Over the past 14 years under The Rensselaer Plan, we have tripled research awards, hired over 300 new faculty members, and concluded a $1.4 billion capital campaign successfully in 2008, nine months ahead of schedule, exceeding all previous fundraising efforts at Rensselaer.

Our ranking among national research universities by US News and World Report indicates that these achievements are recognized. Last month, we were ranked 41st overall. In the “faculty resources” category, which uses various metrics to measure student interaction with distinguished professors, Rensselaer rose ten places to 38th.

In addition, our “selectivity” rank in terms of our students was a record-high 39th. Indeed, the clearest evidence of our achievements under The Rensselaer Plan is the enthusiasm with which young men and women now pursue a Rensselaer education. Applications to the freshman class have more than tripled over the last 14 years, to a record 16,150 this year, up 6% over the year before.

And we have enrolled the largest freshman class in Rensselaer history, 1411 students, who are sure not merely to uphold our legacy, but to enhance it. They are a very high-achieving group, with their average mathematics and critical reading SAT scores setting a new record. Over ten percent of the class received a perfect 800 SAT score in critical reading, mathematics, or writing.

This class also is a group that will bring some much-needed diversity to the science, technology, engineering, and mathematics—or STEM—fields—with 31 percent of the class being women, 12 percent of the class being under-represented minorities, and 33 percent from outside the Northeastern United States.

Now, however, it is time for Rensselaer to step more fully onto a larger stage. As reunions serve to remind us—when we are young, our own development constitutes much of the drama of life. This was true of our strategic approach in the early years of The Rensselaer Plan.

However, as we grow more mature, it becomes apparent that the real meaning of life lies in the contributions we make to the world at large. Rensselaer, too, is moving to a fuller, more commanding stage of its own history. Over the last year, with the advice of our alumni and alumnae, we have refreshed The Rensselaer Plan in advance of the 200th anniversary in 2024, of the founding of the Institute.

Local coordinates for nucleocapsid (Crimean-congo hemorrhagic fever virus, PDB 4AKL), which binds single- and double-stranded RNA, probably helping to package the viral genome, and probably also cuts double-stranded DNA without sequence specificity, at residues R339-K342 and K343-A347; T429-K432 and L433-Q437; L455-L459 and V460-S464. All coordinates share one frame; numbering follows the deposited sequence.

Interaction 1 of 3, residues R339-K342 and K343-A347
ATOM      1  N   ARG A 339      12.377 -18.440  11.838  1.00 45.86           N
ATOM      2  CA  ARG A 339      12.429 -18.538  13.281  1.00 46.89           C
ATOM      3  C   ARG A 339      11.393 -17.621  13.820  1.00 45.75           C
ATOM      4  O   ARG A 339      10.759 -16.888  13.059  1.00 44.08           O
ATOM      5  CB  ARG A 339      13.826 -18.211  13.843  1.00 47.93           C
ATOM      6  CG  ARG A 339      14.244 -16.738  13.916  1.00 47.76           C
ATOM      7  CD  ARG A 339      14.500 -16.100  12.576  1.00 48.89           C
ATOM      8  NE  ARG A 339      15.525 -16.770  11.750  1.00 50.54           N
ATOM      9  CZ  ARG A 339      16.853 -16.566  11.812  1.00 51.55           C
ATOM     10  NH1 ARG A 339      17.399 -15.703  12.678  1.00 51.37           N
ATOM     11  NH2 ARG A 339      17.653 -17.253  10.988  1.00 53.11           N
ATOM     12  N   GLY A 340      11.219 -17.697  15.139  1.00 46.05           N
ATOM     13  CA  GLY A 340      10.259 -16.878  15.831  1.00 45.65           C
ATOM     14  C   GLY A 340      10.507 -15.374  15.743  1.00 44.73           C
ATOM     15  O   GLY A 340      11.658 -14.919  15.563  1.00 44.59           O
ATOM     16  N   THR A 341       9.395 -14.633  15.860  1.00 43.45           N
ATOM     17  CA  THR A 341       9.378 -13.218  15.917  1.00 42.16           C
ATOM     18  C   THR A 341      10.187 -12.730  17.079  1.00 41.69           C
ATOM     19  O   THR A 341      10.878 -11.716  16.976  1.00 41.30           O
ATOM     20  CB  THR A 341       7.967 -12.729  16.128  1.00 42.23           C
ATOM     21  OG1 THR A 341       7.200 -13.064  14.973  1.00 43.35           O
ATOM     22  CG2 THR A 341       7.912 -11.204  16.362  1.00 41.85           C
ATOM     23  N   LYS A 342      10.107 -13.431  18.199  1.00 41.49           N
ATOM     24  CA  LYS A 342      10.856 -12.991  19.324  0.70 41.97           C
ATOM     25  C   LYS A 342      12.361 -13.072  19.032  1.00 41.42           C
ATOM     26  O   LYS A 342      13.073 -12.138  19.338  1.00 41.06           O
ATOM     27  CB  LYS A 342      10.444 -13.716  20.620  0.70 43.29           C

Under The Rensselaer Plan 2024, we still are transforming Rensselaer, but now, we are becoming even more of a transformative force—in the global impact of our research, in our pedagogy, and in the lives of our students.

Let us begin with research: We are focusing our efforts Institute-wide on the great global challenges I referenced earlier—energy, water, food, and national security; human health; climate impacts; and the allocation of scarce natural resources. Two new research umbrellas have been identified in The Rensselaer Plan 2024 to address these challenges.

The first we have called “Beyond the Internet: Digital Meets Reality,” recognizing that big data, broad data, high-performance computing, data analytics, and web science are creating a significant shift globally in the way we make connections, make decisions, make products, make discoveries, and ultimately, make progress.

This June, we launched The Rensselaer Institute for Data Exploration and Applications—or The Rensselaer IDEA—to create an integrated computational ecosystem. The idea is to bring together Rensselaer talents and strengths in everything from supercomputing to immersive environments, and to link them to applications at the interface of engineering and the physical, life, and social sciences.

The Rensselaer IDEA will make full use of our remarkable computational infrastructure. In our Center for Computational Innovations, we have one of the four most powerful university-based supercomputers in the United States (and number 12 in the world), whose capabilities just have been elevated significantly. Two racks of the IBM Blue Gene /Q supercomputer now have been upgraded to five racks, bringing Rensselaer above the petaflops level for computational power—in other words, 10 to the 15th power or a quadrillion floating point operations per second. The new five-rack system has been named the Advanced Multiprocessing Optimized System, or AMOS, in honor of our founder Amos Eaton.

This year, Rensselaer also became the first university in the nation to receive the Watson technology from IBM. Watson is a cognitive computing system engineered for a human-like ability to use natural language, answer complex questions, and make decisions—and it is the work of a number of Rensselaer alumni, including Dr. Chris Welty of the Class of 1985, Dr. David Ferrucci of the Class of 1994, and Adam Lally of the Class of 1998. In 2011, using memory-based artificial intelligence, Watson was able to beat the best human champions at Jeopardy!